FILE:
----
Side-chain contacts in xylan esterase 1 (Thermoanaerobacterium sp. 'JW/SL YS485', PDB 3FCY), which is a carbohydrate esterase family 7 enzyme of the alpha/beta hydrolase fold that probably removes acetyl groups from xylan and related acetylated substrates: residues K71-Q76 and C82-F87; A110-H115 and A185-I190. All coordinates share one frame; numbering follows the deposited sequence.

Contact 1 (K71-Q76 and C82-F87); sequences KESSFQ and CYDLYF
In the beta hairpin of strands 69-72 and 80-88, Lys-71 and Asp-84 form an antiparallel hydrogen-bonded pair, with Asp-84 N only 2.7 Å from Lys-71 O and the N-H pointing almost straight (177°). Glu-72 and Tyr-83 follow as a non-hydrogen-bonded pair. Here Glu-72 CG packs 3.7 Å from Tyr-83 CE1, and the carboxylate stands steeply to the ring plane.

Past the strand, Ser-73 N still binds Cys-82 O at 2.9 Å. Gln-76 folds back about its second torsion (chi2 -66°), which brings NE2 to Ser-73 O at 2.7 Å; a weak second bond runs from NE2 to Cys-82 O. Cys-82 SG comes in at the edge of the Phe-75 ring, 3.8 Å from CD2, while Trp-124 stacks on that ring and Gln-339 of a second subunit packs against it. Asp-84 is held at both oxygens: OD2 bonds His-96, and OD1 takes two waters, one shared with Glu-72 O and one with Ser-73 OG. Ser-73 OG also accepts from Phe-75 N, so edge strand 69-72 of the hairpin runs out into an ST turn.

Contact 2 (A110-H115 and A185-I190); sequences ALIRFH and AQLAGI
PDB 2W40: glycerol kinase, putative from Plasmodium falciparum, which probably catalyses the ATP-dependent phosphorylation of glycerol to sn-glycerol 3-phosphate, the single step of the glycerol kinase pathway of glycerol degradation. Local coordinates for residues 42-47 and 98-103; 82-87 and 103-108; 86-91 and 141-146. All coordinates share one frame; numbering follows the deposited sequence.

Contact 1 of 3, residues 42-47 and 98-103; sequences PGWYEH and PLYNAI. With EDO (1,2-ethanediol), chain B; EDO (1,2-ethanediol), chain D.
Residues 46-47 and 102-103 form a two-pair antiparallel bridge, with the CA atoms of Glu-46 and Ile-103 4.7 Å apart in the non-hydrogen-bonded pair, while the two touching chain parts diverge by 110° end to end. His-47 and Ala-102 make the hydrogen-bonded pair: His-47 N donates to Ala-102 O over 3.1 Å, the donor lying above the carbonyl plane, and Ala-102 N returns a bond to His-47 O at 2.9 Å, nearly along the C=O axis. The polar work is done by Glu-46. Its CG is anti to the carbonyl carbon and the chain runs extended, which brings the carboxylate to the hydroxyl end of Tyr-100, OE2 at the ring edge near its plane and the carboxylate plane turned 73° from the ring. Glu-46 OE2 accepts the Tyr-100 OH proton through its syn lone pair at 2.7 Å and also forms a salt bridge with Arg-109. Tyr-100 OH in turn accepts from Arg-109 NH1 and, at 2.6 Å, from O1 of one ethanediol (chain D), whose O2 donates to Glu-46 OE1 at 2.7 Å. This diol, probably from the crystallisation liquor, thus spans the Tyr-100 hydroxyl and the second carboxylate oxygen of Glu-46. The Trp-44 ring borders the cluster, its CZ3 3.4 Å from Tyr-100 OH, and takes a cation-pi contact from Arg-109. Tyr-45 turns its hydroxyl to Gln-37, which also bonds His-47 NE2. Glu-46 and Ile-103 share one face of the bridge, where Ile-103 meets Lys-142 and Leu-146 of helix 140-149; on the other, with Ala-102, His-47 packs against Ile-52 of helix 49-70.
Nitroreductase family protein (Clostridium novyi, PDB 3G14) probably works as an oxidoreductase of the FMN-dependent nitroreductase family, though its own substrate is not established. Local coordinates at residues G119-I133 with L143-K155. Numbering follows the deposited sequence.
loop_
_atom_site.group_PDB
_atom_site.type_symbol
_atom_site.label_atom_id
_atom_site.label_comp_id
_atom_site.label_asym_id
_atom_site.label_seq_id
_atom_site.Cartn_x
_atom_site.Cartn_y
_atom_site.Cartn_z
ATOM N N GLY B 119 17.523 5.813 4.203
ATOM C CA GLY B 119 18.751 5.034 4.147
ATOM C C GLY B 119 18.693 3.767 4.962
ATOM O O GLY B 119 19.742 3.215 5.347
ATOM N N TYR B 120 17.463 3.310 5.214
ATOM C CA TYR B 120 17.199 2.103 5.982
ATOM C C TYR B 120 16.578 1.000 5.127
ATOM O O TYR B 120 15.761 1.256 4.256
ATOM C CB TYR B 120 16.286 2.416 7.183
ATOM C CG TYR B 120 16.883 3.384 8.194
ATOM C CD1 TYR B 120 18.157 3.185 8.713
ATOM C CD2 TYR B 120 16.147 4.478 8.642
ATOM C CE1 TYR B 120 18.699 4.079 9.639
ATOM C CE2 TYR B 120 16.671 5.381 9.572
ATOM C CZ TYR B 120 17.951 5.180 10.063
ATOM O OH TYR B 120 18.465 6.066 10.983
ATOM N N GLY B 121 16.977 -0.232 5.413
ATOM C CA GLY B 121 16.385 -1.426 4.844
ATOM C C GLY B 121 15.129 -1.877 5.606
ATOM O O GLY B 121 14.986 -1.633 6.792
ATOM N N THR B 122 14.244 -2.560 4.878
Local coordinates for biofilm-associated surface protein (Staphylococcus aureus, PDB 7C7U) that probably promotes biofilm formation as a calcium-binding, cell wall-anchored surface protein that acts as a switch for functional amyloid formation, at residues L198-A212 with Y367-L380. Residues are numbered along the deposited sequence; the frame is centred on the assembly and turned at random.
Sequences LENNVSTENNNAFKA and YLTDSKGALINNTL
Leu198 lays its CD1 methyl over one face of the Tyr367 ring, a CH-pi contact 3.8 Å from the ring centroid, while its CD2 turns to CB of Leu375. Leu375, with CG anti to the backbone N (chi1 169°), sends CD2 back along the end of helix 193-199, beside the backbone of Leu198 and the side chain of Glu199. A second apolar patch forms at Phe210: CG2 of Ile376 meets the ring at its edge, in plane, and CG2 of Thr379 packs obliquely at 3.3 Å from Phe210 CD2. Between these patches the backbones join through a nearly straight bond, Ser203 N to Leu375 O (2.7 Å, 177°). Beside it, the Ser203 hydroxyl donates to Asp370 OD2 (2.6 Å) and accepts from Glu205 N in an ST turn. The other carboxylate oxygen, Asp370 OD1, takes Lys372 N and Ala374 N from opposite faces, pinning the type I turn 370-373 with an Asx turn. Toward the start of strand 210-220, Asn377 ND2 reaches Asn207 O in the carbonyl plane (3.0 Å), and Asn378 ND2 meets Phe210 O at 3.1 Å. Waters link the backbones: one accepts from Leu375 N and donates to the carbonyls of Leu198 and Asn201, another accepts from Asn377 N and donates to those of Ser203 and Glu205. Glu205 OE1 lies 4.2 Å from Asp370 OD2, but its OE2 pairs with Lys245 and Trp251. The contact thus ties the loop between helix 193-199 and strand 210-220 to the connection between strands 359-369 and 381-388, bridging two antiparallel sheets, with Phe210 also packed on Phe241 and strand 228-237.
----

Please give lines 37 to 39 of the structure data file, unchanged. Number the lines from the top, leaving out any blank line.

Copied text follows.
ATOM C CA GLY B 121 16.385 -1.426 4.844
ATOM C C GLY B 121 15.129 -1.877 5.606
ATOM O O GLY B 121 14.986 -1.633 6.792